Tuesday, August 16, 2016
The Sky This Week - Thursday August 18 to Thursday August 25
The Last Quarter Moon is Thursday August 25. The Moon is at Perigee, when it is closest tothe earth, on the 22nd.
Jupiter was at opposition on the March 8th, when it was biggest and brightest as seen from Earth.
Jupiter is in the western evening sky as the sun sets, and is too close to the horizon for decent telescopic observation. Jupiter's Moons will be an still be excellent sight in binoculars for a short while before t sets.
Venus continues to rise above the twilight glow this week. Venus and fleet Mercury are now sufficiently high in the dusk sky to be seen easily. From a little after half an hour to an hour after sunset, Venus, and Jupiter (with Mercury nearby) make a nice line-up in the dusk sky which if continued on meets up with Mars, Anatres and Saturn.
This week Mercury begins to return to the horizon. From the 18th to the 21st Mercury is closest to Jupiter.
Jupiter, Mercury and Venus form a triangle in the dusk, with Jupiter coming closer and closer to Venus during the week, ahead of the spectacular finale on the 28th.
Mars is high in the evening skies in the body of the Scorpion.
Mars moves further down the body of the Scorpion this week. Mars forms a line with the star Dschubba in the head of the Scorpion and Antares. Mars draws away from Dschubba heading towards Antares and Saturn during the week. Mars forms a (shrinking) triangle with Saturn and the red star Antares. By the 24th, at the end of the week, Mars is directly between Antares and Saturn.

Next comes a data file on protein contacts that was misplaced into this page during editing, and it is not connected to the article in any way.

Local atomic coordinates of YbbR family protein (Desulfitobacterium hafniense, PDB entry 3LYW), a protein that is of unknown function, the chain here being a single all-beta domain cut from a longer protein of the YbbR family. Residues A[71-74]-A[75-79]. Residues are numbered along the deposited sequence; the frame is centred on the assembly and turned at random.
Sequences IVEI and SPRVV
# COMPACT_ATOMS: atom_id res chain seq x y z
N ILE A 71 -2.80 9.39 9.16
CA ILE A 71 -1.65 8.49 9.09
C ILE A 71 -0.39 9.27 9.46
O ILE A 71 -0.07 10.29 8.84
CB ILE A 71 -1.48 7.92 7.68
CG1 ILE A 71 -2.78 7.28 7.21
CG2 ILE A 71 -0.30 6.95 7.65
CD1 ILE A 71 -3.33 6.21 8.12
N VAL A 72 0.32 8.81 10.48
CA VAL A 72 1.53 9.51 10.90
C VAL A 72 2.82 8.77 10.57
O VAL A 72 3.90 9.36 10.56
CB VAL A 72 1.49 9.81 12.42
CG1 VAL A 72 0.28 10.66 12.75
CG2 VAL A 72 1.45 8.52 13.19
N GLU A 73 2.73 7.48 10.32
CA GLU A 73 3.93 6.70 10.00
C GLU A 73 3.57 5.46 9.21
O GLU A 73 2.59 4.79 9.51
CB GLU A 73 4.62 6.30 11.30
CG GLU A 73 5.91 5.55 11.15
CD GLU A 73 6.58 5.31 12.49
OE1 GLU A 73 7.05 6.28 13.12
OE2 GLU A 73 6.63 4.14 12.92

Mars was at opposition on May 22, and is still visibly dimming, but is still a modest telescope object. It is visible all evening long. In even small telescopes Mars will be a visible disk, and you may even be able to see its markings.
Saturn was at opposition on the 3rd of June. However, Saturn's change in size and brightness is nowhere near as spectacular as Mars's, and Saturn will be a reasonable telescopic object for many weeks. Saturn is reasonably high in the evening sky and is readily visible below Scorpius. Saturn forms a triangle with Mars and the red star Antares. It is now high enough for good telescopic observation in the evening. In even small telescopes its distinctive rings are obvious.
There are lots of interesting things in the sky to view with a telescope. If you don't have a telescope, now is a good time to visit one of your local astronomical societies open nights or the local planetariums.
Cloud cover predictions can be found at SkippySky.
Here is the near-real time satellite view of the clouds (day and night) http://satview.bom.gov.au/
Labels: weekly sky